Anger about inaction on guns
NEW YORK — Democrats have spent years pledging to address the gun violence that plagues communities across the U.S. But a surge of mass shootings over the weekend that left dozens wounded and two dead served as a reminder of how little they have accomplished since taking control of Washington 15 months ago.
The struggle for the Biden administration and Democrats in Congress to enact any meaningful legislation to enhance gun safety reflects how the party’s ambitious agenda has been frustratingly stunted by internal squabbling, the persistence of the pandemic and the war in Ukraine. The almost complete Republican opposition to Democratic priorities, including gun rules, has hobbled a party with razor-thin majorities in the House and Senate.
But that’s little solace to gun safety advocates and tens of thousands of shooting victims who were told Democrats would reduce gun violence if given the chance to govern. In an already difficult election year, the inaction threatens to further undermine the coalition of young people, women, voters of color and independents who helped deliver Joe Biden the presidency in 2020 and will be needed again if Democrats are to hold control of Congress.
“I’m just angry,” said David Hogg, a gun safety activist who survived the 2018 shooting that killed 17 people at Marjory Stoneman Douglas High School in Parkland, Florida. “We took the House and then we took the Senate and now we have the White House, too, and still, nothing is changing.”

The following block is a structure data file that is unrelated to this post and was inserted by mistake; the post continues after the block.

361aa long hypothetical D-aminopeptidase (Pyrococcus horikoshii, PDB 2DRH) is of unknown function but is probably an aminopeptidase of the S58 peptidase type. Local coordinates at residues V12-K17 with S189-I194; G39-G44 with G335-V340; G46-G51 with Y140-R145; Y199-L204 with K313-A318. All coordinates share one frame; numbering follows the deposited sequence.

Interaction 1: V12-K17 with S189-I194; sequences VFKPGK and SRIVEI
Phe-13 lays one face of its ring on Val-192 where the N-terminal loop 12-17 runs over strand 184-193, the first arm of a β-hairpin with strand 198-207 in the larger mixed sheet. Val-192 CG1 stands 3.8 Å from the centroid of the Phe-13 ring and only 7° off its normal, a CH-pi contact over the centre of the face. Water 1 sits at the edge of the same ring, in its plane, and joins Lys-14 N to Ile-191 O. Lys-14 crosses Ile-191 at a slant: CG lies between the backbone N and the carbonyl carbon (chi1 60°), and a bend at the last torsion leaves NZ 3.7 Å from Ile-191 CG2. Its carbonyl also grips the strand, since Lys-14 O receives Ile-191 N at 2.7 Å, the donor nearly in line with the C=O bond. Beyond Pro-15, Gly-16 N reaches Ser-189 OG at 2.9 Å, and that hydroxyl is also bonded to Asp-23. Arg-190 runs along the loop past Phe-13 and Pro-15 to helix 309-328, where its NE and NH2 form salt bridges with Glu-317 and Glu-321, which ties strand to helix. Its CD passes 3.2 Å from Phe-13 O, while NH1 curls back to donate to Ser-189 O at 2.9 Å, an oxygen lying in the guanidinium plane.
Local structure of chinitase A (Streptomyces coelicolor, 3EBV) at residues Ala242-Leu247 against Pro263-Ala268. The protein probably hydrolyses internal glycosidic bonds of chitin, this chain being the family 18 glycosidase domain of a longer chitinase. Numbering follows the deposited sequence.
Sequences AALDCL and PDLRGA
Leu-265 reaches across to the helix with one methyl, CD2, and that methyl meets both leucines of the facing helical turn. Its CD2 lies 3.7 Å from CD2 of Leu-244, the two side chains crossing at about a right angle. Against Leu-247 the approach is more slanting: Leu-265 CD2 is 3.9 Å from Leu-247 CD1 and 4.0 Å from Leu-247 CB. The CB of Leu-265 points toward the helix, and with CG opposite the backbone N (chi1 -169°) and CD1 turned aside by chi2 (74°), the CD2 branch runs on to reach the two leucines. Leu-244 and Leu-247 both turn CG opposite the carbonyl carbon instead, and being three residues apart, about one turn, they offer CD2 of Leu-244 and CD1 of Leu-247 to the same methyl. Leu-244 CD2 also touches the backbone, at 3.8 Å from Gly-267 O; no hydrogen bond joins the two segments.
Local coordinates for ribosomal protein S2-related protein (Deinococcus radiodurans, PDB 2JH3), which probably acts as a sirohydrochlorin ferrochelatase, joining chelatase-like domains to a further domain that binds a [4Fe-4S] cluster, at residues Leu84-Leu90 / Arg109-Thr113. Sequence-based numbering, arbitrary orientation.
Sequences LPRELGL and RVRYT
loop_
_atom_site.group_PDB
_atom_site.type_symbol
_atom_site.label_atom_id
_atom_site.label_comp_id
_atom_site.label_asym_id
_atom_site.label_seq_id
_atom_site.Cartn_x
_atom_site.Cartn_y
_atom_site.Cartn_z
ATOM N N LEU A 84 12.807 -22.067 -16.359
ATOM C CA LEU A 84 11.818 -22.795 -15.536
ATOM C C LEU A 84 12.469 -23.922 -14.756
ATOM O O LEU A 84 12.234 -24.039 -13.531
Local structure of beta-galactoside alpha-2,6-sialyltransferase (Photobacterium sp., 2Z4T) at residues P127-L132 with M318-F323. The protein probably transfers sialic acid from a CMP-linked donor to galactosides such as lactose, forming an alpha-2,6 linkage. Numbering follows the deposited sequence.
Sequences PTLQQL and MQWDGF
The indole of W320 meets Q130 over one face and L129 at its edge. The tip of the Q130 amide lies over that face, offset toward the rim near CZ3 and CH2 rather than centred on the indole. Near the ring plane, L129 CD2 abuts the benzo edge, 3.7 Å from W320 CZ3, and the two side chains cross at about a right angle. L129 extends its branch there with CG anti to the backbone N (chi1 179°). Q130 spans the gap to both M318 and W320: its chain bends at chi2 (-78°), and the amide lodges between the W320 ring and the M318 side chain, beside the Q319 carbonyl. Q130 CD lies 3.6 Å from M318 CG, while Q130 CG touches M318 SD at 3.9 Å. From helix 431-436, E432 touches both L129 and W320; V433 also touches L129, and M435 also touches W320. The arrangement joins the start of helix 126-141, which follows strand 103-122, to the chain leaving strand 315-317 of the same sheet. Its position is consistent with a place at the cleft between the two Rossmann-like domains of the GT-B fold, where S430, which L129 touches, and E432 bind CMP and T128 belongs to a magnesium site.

Rep. Lucy McBath, D-Ga., whose son was shot to death nearly a decade ago, encouraged those frustrated with the pace of progress to be patient. She likened the fight to reduce gun violence to her parents’ fight for civil rights a generation earlier.
“Change doesn’t come as quickly as we ever want it to happen. Because understand, this is a culture that we’re having to change,” McBath said in an interview. “I know that we’re making real progress on this issue. The fact that I am actually in Washington, and I was elected in Georgia with a gun violence policy agenda … tells you there is progress.”
Yet McBath’s return to Congress next year is far from assured. She’s locked in a competitive primary against Rep. Carolyn Bourdeaux in a redrawn district in Atlanta’s northeast suburbs.
White House aides insist that Biden is doing all he can to keep the issue of gun violence front and center.
Just last week, the Democratic president signed an executive order to crack down on untraceable “ghost guns.” He also devoted part of his first State of the Union speech to gun violence and called for major increases in police funding in his 2023 budget proposal.
But some of those same progressives who cheered the president’s efforts insist he and his party are not doing enough.
“It’s appalling, it’s horrifying, it’s so very sad and embarrassing that this is just continuing and getting worse,” said Mark Barden, whose 7-year-old son, Daniel, was among 26 students and educators killed in a shooting at Sandy Hook Elementary School in 2012.
Barden now serves as co-founder and CEO of Sandy Hook Promise Action Fund, one of the gun violence prevention groups that emerged over the last decade to help counter the gun lobby’s influence on policy and politics.
“Congress needs to step up and get to work,” Barden said, noting that this December marks the 10th anniversary of his first-grade son’s murder.
Democrats’ frustration around gun violence prevention is not new.
After the Sandy Hook shooting, President Barack Obama tried and failed to convince Congress to enact popular gun safety measures like universal background checks and an assault weapon ban.
There’s little sign now that the Democrats who control Congress will send gun safety measures to Biden’s desk anytime soon.